Mom Turns Her Breastfeeding Journey Into Dreamy Drawings

During times of transition and new adventures, artist Joy Hwang has always turned to her sketchbook. So when she became a mother, she started documenting the experience with illustrations and sharing them with friends and family on social media.

Now, Hwang posts her art on Instagram and Facebook under the account “Mom Is Drawing.” While her drawings cover topics ranging from pregnancy to traveling with a baby to bedtime struggles, many of her most powerful illustrations focus on one particularly emotional aspect of motherhood: breastfeeding.

“One of the hardest assignments I received as a new mom was to keep my baby alive with my boobs (breastfeed),” Hwang told The Huffington Post. “I’ve always imagined it would come naturally and magically, but it was quite the opposite.”

Hwang struggled with supply issues and tried many different methods to produce enough milk for her baby ― from tea, cookies and pills to eating her placenta to nursing and pumping every three hours “and falling off the chair while pump-sleeping.” The process was exhausting. 

“I remember times when my baby and I both cried all night because I couldn’t produce enough milk,” the mom told HuffPost. “I wanted to breastfeed because I wanted to give my baby the most natural food designed just for her from my own body. Then I found out my milk was set back from traumatic birth, and I was starving her. I was so grateful that formula was there for my baby, and it had my back.”

Eventually, Hwang’s supply came in, and she continues to nurse her now 18-month-old daughter, though she said she may wean soon. The mom is grateful for the bonding experience that breastfeeding has given her. 

“I’m not excited to admit that my connection to my daughter did not happened in an instant when she was born,” said Hwang. “I remember meeting her for the first time and feeling as if we were on an awkward first date, rather than destined soulmates as many mothers and media have described.”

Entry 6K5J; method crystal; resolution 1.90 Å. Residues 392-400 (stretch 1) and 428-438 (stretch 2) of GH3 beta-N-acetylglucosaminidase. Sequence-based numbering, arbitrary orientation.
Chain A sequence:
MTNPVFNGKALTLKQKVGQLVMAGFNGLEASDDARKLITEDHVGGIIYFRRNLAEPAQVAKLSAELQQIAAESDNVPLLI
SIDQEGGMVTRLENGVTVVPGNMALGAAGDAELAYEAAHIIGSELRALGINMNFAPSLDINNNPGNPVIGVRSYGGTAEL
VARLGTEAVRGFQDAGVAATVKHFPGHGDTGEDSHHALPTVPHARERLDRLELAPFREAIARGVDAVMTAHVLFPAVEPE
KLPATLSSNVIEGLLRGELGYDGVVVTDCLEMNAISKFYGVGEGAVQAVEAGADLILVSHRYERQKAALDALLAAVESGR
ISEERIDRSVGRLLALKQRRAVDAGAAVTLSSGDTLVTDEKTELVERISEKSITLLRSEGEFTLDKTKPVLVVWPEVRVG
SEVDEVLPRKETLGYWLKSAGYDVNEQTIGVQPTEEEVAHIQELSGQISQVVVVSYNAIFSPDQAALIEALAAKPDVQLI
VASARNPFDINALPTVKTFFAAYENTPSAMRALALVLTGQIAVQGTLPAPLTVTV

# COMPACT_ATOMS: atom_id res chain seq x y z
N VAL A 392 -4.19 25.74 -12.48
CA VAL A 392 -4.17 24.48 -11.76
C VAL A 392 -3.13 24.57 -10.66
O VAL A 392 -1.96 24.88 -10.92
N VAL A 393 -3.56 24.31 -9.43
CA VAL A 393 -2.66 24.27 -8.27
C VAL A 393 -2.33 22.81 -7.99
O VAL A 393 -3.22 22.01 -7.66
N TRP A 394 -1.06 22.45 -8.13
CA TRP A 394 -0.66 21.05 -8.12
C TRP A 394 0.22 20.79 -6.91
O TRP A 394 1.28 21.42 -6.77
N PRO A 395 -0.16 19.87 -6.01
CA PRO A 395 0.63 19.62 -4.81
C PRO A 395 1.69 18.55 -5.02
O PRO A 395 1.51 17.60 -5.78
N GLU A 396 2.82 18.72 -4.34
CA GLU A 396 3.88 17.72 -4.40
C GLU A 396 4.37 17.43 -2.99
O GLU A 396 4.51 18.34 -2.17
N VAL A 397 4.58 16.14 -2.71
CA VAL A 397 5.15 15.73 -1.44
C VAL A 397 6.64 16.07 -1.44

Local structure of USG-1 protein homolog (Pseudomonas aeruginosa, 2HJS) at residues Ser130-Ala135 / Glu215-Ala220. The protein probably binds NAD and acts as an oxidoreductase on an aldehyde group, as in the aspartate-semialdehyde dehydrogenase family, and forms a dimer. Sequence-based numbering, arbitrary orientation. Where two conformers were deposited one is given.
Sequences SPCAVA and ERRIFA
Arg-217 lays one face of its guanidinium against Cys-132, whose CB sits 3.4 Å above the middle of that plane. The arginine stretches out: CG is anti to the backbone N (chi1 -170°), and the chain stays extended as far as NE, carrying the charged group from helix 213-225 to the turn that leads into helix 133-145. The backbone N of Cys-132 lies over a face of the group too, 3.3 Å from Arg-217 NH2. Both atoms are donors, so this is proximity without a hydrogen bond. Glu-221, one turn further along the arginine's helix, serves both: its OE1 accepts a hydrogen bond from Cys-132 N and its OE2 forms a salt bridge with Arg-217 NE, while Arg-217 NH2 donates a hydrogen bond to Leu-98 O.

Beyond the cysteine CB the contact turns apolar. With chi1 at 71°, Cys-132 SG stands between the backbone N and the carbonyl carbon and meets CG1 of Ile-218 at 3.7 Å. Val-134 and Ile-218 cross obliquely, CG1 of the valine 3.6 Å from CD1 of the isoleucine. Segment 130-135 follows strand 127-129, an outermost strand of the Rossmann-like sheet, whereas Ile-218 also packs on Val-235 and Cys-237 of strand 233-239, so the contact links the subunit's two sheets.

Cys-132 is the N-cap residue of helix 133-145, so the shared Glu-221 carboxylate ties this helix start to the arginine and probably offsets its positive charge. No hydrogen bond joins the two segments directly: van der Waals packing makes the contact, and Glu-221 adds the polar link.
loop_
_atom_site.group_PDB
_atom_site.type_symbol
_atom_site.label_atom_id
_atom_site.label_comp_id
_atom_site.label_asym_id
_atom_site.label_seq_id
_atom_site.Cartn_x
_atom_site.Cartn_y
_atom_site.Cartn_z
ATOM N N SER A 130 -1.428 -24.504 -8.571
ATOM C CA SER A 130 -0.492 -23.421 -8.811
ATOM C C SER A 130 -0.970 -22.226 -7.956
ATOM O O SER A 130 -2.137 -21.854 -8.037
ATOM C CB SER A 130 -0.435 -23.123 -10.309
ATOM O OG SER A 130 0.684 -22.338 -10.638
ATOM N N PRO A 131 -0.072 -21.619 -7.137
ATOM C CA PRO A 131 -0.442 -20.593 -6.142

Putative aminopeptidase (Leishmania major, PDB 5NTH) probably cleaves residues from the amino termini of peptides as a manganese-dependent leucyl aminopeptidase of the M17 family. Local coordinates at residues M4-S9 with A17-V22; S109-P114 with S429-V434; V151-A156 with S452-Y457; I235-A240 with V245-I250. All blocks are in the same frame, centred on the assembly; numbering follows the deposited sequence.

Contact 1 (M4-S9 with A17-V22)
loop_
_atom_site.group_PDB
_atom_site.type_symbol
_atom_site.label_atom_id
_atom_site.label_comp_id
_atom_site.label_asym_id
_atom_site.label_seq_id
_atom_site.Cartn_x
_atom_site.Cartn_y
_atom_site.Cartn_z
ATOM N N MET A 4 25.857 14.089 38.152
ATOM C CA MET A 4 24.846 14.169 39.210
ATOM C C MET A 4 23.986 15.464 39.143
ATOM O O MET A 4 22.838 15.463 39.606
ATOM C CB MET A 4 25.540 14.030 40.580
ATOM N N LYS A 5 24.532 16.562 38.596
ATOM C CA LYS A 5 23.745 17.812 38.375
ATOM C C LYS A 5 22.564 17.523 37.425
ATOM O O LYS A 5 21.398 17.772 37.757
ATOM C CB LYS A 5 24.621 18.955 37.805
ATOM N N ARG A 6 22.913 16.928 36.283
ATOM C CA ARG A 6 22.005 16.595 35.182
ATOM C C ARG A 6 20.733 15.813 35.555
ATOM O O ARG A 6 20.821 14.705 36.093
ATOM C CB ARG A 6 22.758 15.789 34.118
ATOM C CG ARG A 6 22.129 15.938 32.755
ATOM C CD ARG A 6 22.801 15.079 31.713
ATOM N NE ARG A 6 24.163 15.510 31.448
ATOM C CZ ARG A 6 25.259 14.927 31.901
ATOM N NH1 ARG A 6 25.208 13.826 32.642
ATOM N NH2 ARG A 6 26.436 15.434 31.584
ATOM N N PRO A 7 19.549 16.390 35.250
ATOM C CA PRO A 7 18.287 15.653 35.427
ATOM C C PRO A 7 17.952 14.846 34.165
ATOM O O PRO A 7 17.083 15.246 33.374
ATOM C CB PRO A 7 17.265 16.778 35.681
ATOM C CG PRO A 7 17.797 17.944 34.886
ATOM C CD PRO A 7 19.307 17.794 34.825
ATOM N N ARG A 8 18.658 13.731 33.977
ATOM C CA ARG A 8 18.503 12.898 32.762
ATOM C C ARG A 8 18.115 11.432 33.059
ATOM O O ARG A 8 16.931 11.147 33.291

The new mom was filled with guilt and anxiety, especially as she struggled to breastfeed. “Mom Is Drawing” helped with her negative postpartum feelings.

“It helped me to connect with my baby through the only way I knew how,” she explained. “Drawing her and sharing the art online has helped me find my tribe at my fingertips during the stretch of days when I feel isolated from the world I knew before my baby was born. Even on days filled with my amateur mom struggles, I had more inspiration to draw about them.”

Today, Hwang says that her daughter is her “favorite person in the whole world.” She believes art helped her foster such a strong relationship and continues to do so. 

The mom hopes that her illustrations inspire her fellow parents. “I want my drawings to reflect every mom’s journey as well as mine,” she said. “My highest hope is to empower moms and challenge the taboo of breastfeeding and pumping in public and on social media, through sometimes silly or too-honest drawings. I want to open up these conversations and support one another.”

Keep scrolling and check out “Mom Is Drawing” for more illustrations about parenthood.

A post shared by Love Letters To Moms & Dads (@momisdrawing) on Mar 29, 2017 at 5:16pm PDT

H/T The Stir

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